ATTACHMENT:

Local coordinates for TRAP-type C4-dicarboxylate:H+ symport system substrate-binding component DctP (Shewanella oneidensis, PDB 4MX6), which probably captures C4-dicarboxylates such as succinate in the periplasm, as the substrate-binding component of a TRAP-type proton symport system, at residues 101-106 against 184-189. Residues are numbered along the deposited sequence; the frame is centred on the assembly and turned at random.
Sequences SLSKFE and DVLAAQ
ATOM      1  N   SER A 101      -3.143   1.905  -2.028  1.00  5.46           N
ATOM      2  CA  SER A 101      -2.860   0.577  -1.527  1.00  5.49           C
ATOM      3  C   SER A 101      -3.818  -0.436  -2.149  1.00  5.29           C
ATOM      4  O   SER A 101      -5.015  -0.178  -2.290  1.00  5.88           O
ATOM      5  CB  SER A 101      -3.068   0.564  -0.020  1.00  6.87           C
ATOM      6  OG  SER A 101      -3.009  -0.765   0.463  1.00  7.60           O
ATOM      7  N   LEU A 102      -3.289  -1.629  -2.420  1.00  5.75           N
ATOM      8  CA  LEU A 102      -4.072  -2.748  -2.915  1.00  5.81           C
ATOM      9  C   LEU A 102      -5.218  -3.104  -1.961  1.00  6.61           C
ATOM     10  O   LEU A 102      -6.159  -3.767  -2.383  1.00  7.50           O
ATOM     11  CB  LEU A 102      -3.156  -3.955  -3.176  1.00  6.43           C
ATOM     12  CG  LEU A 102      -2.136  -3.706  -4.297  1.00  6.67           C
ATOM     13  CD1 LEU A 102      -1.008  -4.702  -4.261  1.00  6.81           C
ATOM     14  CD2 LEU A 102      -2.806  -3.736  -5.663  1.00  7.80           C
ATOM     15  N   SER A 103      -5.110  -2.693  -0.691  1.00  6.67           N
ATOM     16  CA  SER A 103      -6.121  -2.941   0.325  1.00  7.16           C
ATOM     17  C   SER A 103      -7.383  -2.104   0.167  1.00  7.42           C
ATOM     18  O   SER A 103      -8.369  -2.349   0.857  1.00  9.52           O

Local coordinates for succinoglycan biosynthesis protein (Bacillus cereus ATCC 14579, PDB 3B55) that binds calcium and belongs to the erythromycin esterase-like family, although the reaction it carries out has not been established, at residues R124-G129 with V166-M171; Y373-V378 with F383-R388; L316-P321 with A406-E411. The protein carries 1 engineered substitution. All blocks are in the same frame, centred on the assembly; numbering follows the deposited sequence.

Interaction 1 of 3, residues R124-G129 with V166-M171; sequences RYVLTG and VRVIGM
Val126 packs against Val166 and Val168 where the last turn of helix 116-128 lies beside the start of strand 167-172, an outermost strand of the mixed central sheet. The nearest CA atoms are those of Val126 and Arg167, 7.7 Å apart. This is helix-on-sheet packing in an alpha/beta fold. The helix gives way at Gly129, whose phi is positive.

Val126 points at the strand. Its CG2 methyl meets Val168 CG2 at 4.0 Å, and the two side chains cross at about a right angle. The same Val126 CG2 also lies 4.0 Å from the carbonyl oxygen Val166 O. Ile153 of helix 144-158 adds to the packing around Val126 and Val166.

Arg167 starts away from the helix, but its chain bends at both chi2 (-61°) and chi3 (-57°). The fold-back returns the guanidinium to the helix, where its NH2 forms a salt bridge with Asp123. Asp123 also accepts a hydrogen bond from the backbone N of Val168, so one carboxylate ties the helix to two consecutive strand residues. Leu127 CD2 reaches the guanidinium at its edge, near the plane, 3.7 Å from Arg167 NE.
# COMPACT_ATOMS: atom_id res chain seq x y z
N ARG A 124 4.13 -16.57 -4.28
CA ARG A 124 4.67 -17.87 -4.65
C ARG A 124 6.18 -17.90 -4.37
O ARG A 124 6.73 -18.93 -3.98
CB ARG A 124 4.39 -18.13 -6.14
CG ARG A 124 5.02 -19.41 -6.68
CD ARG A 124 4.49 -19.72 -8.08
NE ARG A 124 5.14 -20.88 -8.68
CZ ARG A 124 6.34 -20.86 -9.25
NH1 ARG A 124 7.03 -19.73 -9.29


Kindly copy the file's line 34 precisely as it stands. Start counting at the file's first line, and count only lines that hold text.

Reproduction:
NE ARG A 124 5.14 -20.88 -8.68